A Companion to Robert Altman

Adrian Danks (ed.)
A Companion to Robert Altman
Malden: Wiley Blackwell, 2015
ISBN: 9781118288900
US$195.00 (hb)

It’s a great honour to be asked to launch this book, and to have the chance to pay tribute to Adrian Danks, someone I’ve looked up to for many years as a crucial figure in Melbourne film culture. A few months ago I was at a conference with Adrian and a lot of other notable film scholars [1] and afterwards, I made a comment to Adrian about how as a journalist I felt a bit out of place at this conference, where nearly everyone was an academic. And Adrian said something like “Well, I’m not really an academic.”

Now, of course he is an academic, as this book amply demonstrates. But what I think he meant is that he’s also a cinephile, and everything he does in relation to cinema comes out of that. This includes his academic activity as a writer and a teacher, but also his writing outside a strictly academic context, his work as an editor of Senses of Cinema, and his involvement with the Melbourne Cinémathèque.

For me personally, it wouldn’t be going too far to say that the Melbourne Cinémathèque. is Melbourne film culture, or Melbourne cinephile culture: at a time when many local film societies have disbanded or been forced to reinvent themselves, the Cinémathèque seems to go from strength to strength. That testifies to the relationship of trust and loyalty built up with its members through its commitment to a specific ethos – and Adrian is one of the main people responsible for shaping that ethos across the last couple of decades. Among other things, this means setting films in a critical context through the Annotations on Film published alongside the screenings, which is something Adrian has had a lot to do with.

I would add that anybody who’s talked to Adrian about cinema will be aware that he has strong likes and equally strong dislikes, and is prepared to express these in a way that not all film academics will do in public. Again, this is reflected in something I’ve valued for many years about the Cinémathèque, which is that it’s a broad church but not an infinitely broad church. As an organisation, it’s unapologetic about the idea that some films are more important than others – about the idea of maintaining a canon. To be sure, this is a very open-ended canon that can incorporate B-movies by Roger Corman, and experimental cinema, and little-known Australian independent films. But I’m fairly confident you’re not going to see a retrospective on Michael Bay or Baz Luhrmann at the Cinémathèque any time soon.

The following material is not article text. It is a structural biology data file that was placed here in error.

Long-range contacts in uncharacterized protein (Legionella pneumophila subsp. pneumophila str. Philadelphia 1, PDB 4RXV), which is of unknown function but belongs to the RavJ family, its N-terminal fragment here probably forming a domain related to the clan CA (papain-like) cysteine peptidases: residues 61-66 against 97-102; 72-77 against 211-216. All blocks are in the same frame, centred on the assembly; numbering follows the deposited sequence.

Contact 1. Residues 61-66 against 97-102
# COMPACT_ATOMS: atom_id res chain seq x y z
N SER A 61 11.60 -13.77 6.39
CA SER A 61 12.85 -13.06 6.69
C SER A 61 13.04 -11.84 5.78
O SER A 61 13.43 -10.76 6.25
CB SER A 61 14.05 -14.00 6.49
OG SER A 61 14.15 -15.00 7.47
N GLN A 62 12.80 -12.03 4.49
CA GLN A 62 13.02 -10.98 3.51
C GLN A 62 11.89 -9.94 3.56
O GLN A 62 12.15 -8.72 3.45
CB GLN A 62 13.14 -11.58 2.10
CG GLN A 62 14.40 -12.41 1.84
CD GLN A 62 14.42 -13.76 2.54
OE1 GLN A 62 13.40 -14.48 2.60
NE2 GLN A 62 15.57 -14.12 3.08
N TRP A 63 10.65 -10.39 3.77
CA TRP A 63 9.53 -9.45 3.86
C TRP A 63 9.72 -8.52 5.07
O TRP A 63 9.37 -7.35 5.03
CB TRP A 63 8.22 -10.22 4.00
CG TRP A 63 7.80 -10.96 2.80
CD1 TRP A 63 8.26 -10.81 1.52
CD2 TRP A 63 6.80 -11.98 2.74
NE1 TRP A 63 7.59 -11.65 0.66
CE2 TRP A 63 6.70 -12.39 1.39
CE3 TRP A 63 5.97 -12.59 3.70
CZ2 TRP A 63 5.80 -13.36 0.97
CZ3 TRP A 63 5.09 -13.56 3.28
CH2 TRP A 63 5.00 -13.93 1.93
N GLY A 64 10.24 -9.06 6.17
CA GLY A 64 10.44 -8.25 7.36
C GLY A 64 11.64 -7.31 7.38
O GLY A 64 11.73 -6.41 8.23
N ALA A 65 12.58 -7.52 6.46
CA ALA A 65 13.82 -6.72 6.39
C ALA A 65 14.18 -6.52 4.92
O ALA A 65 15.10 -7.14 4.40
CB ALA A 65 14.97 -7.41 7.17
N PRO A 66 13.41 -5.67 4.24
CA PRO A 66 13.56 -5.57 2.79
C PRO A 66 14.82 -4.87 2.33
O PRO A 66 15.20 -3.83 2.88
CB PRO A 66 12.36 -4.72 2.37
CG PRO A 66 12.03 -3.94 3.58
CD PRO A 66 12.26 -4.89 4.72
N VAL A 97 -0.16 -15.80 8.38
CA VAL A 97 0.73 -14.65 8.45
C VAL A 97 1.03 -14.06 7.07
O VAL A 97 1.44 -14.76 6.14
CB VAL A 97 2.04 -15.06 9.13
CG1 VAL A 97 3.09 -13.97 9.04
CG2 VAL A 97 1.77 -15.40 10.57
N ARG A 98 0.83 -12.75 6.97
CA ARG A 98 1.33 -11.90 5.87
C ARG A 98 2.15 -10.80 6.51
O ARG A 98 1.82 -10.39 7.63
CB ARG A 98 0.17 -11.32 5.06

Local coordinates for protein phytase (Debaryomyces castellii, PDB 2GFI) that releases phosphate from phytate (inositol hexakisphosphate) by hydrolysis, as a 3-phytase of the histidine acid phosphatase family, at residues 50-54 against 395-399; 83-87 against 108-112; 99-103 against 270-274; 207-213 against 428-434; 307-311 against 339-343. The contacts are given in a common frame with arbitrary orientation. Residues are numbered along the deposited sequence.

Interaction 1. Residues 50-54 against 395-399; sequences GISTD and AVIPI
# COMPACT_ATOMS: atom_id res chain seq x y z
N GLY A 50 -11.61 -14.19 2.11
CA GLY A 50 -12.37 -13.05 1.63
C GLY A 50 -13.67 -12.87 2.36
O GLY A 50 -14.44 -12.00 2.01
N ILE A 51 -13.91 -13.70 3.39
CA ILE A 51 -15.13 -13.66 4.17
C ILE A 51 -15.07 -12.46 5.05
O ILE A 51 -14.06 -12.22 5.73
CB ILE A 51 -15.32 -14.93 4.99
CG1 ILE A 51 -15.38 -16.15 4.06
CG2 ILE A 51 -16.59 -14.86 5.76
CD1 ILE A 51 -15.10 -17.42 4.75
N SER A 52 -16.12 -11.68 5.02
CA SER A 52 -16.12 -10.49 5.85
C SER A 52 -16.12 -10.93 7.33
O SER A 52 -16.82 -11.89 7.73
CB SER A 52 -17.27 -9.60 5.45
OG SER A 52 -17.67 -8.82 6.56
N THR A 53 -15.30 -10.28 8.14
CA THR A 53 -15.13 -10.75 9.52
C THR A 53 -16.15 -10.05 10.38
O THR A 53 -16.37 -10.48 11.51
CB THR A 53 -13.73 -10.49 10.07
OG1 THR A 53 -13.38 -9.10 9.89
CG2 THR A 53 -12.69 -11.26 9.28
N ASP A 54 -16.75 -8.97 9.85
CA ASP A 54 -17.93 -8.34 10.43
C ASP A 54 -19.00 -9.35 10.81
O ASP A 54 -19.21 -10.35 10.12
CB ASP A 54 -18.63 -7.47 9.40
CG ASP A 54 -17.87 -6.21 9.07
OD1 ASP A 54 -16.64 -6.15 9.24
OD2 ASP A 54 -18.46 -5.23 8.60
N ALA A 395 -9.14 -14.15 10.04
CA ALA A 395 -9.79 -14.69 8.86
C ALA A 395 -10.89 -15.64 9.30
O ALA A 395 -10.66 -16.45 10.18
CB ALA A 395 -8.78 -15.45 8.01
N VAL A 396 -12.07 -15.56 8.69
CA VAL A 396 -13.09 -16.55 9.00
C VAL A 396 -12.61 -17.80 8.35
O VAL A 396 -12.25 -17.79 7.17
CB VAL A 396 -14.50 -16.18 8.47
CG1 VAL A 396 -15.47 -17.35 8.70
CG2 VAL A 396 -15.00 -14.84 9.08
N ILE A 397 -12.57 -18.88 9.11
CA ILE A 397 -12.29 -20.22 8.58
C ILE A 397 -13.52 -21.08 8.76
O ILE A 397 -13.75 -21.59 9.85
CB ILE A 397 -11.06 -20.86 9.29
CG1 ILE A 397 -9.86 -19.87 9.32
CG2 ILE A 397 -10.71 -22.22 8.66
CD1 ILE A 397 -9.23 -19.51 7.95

To my mind, Adrian’s approach in editing this book reflects all of these qualities: a commitment to critical discussion, an open-minded curiosity about film, and a willingness to draw lines. So on the one hand this is a book that looks beyond the well-known Altman films like Nashville (1975) and McCabe and Mrs Miller (1971). There are chapters on Altman’s extensive work for TV in the 1960s, and there’s an especially fascinating piece by Mark Minett on the industrial films which Altman made at the very start of his career.

But there’s also a point in Adrian’s introduction where he draws a line and gives his personal canon of what he thinks are the major Altman works: McCabe and Mrs Miller, The Long Goodbye (1973), Thieves Like Us (1974), California Split (1974), Nashville, 3 Women (1977), Secret Honor (1984), Tanner ’88 (1988), Vincent and Theo (1990), Kansas City (1996), Gosford Park (2001), and A Prairie Home Companion (2006). Probably we’d all have changes to suggest, but I think that’s a pretty good list, and certainly it does suggest the range of Altman’s achievements. I’m especially happy that Adrian includes Kansas City, which I consider one of the most underrated Altman films, and which Adrian writes about beautifully later in the book.